Occupational Therapy

‘No child can do everything but every child can do something’

For occupational therapists, occupation is the lens through which experiences are viewed.  They work, in partnership with the child/student, teaching staff, parents and carers, to promote, maintain and develop the skills needed by children/students to be functional within the school setting and beyond.  Active participation in life promotes:

  • Self-esteem/self confidence
  • Social interaction

  • Health and well-being

  • Fun, laughter and enjoyment

  • Handwriting and fine motor skills – pencil grip, using scissors,
  • Eye-hand coordination

  • Spatial awareness/body awareness/visual attention

  • Sequencing skills

  • Undertaking everyday tasks – tying shoe laces, dressing and undressing,

  • Using the toilet

  • Washing and drying hands

  • Eating and drinking

  • Good sitting posture

  • Staying focussed and staying on task

  • Cooperation and turn-taking skills

  • Imaginary and creative play

  • Gross motor movements – dancing, creative movement, ball skills

  • Proprioception/Vestibular skills

  • Relaxation techniques

The occupational therapist will also ensure that the child’s/student’s classroom and general school environment is suitable for their learning and sensory needs.  Advice is given to the teaching staff on the use of appropriate chairs/tables, classroom design and décor, as well as information on the creative and safe use of the school playground areas.

Both individual and group work is undertaken by the occupational therapist.  Weekly group therapy sessions currently include:

Group Activity

Facilitated By:

When

Music in therapy

Occupational therapist/musician

Wednesdays

Performing Arts

Occupational therapist

Thursdays

Jabadao dance and movement therapy/sensory sessions

Occupational therapist/physiotherapist

Fridays

Tuesdays -(physiotherapist)

Table-top sensory activities

Occupational therapist/physiotherapist

Fridays

For sixth form students the occupational therapist can be helpful in giving guidance/advice on purposeful activities, employment and volunteering opportunities within the community. Assessment and recommendations for transition to colleges of further education can also be undertaken.

One of the most essential role of the occupational therapist is to also assess and target the child’s/student’s sensory processing differences.  This is beneficial in removing barriers to learning and in helping the children/students to become calmer and more focussed.   Occupational therapists working with children/students who have sensory processing difficulties will use a sensory integration therapy approach.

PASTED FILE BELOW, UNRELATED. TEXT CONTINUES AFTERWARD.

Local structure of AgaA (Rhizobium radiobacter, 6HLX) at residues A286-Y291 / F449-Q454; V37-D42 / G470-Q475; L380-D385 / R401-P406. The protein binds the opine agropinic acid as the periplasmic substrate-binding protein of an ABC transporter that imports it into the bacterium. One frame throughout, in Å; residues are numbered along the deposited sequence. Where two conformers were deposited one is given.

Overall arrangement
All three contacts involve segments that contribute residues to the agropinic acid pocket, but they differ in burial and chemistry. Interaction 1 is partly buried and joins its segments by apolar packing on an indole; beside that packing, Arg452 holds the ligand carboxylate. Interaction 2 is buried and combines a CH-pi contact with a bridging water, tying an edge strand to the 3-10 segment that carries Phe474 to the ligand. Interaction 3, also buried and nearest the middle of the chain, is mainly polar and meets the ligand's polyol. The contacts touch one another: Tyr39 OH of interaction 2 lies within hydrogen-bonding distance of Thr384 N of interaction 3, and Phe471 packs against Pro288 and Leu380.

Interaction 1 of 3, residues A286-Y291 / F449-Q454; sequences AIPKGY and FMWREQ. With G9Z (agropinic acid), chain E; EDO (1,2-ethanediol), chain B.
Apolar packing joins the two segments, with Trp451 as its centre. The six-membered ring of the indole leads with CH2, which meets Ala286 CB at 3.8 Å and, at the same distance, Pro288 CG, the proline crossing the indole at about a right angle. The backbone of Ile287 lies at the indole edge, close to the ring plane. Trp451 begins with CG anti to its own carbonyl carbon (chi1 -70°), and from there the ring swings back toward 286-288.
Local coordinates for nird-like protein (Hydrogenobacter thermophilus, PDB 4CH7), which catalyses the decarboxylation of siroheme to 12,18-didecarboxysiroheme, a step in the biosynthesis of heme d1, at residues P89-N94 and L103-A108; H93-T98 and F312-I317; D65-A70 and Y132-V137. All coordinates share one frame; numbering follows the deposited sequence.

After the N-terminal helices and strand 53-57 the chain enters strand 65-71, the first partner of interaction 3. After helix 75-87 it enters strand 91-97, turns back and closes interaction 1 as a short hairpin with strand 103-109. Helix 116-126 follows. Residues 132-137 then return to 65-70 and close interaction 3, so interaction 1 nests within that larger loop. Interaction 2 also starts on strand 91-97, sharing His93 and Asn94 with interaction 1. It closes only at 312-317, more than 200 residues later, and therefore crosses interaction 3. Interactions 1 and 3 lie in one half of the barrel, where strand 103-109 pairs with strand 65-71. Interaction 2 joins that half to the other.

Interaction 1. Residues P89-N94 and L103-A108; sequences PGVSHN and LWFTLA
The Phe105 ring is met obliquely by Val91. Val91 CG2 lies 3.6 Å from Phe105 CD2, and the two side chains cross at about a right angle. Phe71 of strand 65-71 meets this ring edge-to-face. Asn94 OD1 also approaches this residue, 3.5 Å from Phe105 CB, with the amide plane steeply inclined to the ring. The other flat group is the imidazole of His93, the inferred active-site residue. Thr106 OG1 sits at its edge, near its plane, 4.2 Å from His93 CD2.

Sensory integration therapy is based on the assumption that the child is either ‘over stimulated,’ or ‘under stimulated,’ by the environment.  Therefore the aim of sensory integration therapy is to improve the ability of the brain to process sensory information so that the child/student will function better in their daily activities both at school and within the home environment.  Children/students are often prescribed a sensory diet programme by the occupational therapist.

A sensory diet is a specifically designed activity plan.  It aims to incorporate sensory activities during the child’s/students waking day in order to improve focus, attention and ensure that the child/student is feeling regulated throughout the day.  Just as the body needs the correct food, evenly spaced throughout the day, so does the body need activities to keep its arousal level optimal.  A sensory diet helps the child’s/student/s nervous system to feel better organised and, therefore, assist with their attention and occupational performance.

Most people unconsciously learn to combine our senses (sight, sound, smell, touch, taste, balance, body in space), in order to make sense of our environment.  Every child will have a unique set of sensory needs and these needs will alter depending on environment, mood and therapeutic intervention.  However, a child/student with sensory processing difficulties may find it difficult to process and act upon information received through their senses, which creates challenges in carrying out everyday tasks.  This can result in, for example:

  • Motor-coordination/planning difficulties,

  • behavioural problems,

  • anxiety, depression,

  • learning problems,

if therapeutic intervention is not sought.  Children without a diagnosis of Autism can also experience sensory processing differences.

The occupational therapist never underestimates the talents and abilities of the sensational children/students at St. John Vianney School. 

 

Cathi McKessy, M.A. BSc. (OT) MBAOT

Consultant Practitioner – Occupational Therapy